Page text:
For data scientists and consumers it appears the way forward is Deep Learning. Other competing technologies may enter the field. For example it’s been some time since we’ve heard from Genetic Programs which compete directly with Neural Nets. But like Big Science, with all the money pouring into a single alternative, Deep Learning, that’s where we’re most likely to see break throughs.
We’re not satisfied with narrow apps. Give us a system that generalizes. And we don’t care on the strong/weak axis how we get there (hence ‘not-wimpy’) so long as it works.
In this category, true consumer applications are not common and belong mostly to the innovation giants like Google (Android voice recognition and self driving cars), Facebook (image recognition), and Microsoft Skype (instant translation).
Outside of these three there are a handful of interesting examples. One of the best developed is the ability to perform text analysis on legal documents in the legal discovery process. This has come on so fast that it has displaced a large percentage of $35/hour paralegal assistants who did this job more slowly, less accurately, and at greater cost.
In fact, there’s been some speculation that the entire legal profession might be automated in this way. However a recent study concludes that only about 13% of legal work can be automated despite startups like Legal Zoom and Rocket Lawyer. The fact is that the activities performed by lawyers are extremely unstructured and therefore resistant to automation. This is likely also to be a general rule or restriction on how far AI can go. The outcome for the legal profession is probably more low cost basic services which will bring legal access to under-served portions of the population.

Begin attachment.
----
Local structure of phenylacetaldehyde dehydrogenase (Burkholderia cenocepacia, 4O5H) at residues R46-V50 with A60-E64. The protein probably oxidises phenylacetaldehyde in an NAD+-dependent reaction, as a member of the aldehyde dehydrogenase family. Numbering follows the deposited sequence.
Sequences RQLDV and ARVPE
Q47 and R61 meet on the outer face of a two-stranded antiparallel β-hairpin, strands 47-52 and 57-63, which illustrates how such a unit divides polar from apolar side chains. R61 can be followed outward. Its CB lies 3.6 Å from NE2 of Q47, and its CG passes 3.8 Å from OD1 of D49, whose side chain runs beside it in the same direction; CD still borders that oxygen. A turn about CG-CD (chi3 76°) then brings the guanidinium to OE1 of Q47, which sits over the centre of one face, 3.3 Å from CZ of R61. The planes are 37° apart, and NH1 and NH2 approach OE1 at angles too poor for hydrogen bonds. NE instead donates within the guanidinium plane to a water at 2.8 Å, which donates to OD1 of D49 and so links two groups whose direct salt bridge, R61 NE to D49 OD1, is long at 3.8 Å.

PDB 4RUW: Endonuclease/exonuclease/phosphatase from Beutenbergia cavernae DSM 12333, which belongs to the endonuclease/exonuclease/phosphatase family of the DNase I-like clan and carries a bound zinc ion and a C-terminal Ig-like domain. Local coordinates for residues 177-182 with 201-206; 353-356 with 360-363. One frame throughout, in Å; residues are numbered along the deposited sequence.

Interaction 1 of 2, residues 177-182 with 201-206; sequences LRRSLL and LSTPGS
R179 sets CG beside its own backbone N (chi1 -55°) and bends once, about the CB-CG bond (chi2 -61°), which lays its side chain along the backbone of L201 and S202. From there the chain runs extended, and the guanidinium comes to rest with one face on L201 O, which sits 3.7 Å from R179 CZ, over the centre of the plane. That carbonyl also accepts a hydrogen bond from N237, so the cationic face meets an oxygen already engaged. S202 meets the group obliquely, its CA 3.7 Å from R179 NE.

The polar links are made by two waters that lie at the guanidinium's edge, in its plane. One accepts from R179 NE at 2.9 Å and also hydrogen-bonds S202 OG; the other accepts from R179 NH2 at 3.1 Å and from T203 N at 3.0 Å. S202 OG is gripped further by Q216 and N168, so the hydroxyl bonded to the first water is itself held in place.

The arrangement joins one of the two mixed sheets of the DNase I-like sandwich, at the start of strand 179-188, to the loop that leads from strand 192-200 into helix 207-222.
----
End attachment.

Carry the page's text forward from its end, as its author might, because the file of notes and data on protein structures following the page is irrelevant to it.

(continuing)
However, if you want a hopeful conclusion to this conversation and the impact of AI on consumers look no further than Baidu, the Chinese tech giant and their prototype device called DuLight that literally allows the blind to see. The device wraps around the ear and connects by cable to a smart phone.
The device contains a tiny camera that captures whatever is in front of you—a person’s face, a street sign, a package of food—and sends the images to an app on your smartphone. The app analyzes the images, determines what they depict, and generates an audio description that’s heard through the earpiece. If you can’t see, you can at least get an idea of what’s in front of you.
This is a fully generalized perceptual system based on deep learning that points to a time, not far beyond 2016, when AI will allow users to perceive and understand their surroundings perhaps even better than their native senses allow.
So 2016 may be a little early to declare victory but there are strong examples in the works. Self-driving cars, content recognition and summarization, and systems to enhance our perception of our surroundings. Can jet packs and flying cars be far behind?
January 6, 2016
About the author: Bill Vorhies is Editorial Director for Data Science Central and has practiced as a data scientist and commercial predictive modeler since 2001. He can be reached at: